A RARE SET OF THREE SMALL BRONZE BELLS, NAO
A RARE SET OF THREE SMALL BRONZE BELLS, NAO

LATE SHANG DYNASTY, 13TH-11TH CENTURY BC

Details
A RARE SET OF THREE SMALL BRONZE BELLS, NAO
LATE SHANG DYNASTY, 13TH-11TH CENTURY BC
The bells of graduated size are of lenticular section and cast on each side in relief with a taotie mask below a square panel, and the hollow, tapering shank is cast with a single clan sign.
6 ¼ in. (15.6 cm.) high (largest), plexi stand
Provenance
Dr. Bruno Canto Collection, Milan, Italy, before 1954.
Literature
Mostra D’Arte Cinese (Exhibition of Chinese Art), Venice, 1954, no. 60.
Exhibited
Venice, Mostra D’Arte Cinese (Exhibition of Chinese Art), 1954.

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Lot Essay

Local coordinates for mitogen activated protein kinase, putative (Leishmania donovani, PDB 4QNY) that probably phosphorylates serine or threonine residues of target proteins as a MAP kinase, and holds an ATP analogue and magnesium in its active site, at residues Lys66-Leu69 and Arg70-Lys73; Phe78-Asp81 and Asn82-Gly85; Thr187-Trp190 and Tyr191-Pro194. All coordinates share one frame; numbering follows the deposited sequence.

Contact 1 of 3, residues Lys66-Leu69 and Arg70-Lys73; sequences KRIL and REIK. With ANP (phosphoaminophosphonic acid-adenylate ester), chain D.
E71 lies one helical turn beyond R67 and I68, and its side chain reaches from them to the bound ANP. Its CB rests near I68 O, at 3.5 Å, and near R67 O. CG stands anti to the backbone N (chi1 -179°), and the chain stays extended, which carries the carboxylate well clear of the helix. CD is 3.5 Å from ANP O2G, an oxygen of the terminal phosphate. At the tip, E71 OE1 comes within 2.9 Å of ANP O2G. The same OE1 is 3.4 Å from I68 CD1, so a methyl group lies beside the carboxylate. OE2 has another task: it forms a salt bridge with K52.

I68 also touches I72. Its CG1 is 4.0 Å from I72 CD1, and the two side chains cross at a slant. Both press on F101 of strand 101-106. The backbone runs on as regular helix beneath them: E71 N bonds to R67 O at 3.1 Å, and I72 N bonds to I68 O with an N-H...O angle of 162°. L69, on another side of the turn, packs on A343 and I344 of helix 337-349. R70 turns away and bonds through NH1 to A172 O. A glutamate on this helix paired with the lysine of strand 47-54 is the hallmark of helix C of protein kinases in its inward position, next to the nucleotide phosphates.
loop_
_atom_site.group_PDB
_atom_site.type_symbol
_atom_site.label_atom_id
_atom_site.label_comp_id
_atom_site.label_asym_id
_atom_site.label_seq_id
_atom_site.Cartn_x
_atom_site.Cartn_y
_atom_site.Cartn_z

Nao first appeared in north China in the late Shang period and continued to be made into the early Zhou dynasty. They were usually made in graduated sets of three, and were probably held upright on stands so that they could be struck from the exterior. It is rare to find an original set of nao of graduated sizes and matching inscriptions. A set of three nao bells with similar taotie decoration in the National Palace Museum, Taipei, is illustrated in Shang Ritual Bronzes in the National Palace Museum Collection, Taipei, 1998, pp. 480-83, no. 82. A set of three bells with horned masks from the Western Sector of Yinxu is illustrated in Kaogu xuebao, 1979, no. 1, p. 74, fig. 71 and pl. 14 (1). A set of five bearing Ya Bi clan signs found in the Fu Hao tomb in Anyang is illustrated in Tomb of Lady Hao at Yinxu in Anyang, Beijing, 1980, pl. LXII (1), which is the only known set of five nao.

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